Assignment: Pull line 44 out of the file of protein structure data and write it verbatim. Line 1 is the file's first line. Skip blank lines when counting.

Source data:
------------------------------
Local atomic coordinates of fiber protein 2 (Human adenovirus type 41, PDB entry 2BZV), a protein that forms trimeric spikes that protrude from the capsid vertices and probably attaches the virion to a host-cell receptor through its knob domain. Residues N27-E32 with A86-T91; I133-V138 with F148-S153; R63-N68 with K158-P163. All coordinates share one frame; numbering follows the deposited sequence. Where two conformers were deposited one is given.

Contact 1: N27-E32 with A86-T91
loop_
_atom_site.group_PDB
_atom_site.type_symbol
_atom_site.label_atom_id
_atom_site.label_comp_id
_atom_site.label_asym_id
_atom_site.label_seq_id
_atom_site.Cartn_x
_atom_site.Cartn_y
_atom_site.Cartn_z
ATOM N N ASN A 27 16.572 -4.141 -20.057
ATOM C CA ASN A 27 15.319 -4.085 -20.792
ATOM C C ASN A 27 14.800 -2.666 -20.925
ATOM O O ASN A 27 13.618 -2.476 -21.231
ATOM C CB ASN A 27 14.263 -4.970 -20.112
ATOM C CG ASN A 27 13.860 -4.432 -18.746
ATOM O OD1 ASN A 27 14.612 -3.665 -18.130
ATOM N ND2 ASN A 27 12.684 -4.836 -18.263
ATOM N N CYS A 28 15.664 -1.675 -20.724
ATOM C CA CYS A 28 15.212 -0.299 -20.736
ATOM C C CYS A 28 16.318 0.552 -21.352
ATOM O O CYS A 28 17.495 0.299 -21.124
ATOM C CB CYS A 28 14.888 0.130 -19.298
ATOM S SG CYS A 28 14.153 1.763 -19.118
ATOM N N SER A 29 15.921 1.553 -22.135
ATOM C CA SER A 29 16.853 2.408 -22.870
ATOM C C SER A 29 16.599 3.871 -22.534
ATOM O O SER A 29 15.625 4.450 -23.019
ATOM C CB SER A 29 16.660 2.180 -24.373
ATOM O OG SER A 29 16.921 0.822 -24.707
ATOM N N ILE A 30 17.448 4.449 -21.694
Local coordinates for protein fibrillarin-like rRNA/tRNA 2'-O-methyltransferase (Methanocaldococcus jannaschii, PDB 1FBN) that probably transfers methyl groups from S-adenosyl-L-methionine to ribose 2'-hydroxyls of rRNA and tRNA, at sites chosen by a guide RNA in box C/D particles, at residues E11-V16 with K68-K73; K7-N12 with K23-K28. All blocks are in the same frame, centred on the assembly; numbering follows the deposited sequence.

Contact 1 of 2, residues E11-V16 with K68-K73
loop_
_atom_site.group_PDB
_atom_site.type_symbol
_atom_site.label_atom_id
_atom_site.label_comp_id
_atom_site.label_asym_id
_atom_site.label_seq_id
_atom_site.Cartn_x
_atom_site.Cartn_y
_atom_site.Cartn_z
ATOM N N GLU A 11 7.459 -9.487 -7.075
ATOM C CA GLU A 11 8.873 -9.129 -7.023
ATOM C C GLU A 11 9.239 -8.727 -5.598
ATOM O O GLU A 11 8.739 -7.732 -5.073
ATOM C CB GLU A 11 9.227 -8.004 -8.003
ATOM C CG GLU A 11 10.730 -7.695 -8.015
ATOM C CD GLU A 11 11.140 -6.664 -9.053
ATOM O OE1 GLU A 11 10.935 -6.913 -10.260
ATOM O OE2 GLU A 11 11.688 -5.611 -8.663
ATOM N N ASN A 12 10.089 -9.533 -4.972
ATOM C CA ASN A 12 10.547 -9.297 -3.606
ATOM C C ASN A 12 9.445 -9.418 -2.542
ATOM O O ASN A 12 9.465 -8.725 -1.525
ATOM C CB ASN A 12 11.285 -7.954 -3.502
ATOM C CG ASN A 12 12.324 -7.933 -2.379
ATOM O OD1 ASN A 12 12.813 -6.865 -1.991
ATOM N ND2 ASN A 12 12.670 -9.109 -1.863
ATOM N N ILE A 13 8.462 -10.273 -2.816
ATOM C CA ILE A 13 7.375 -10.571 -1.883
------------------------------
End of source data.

_atom_site.Cartn_y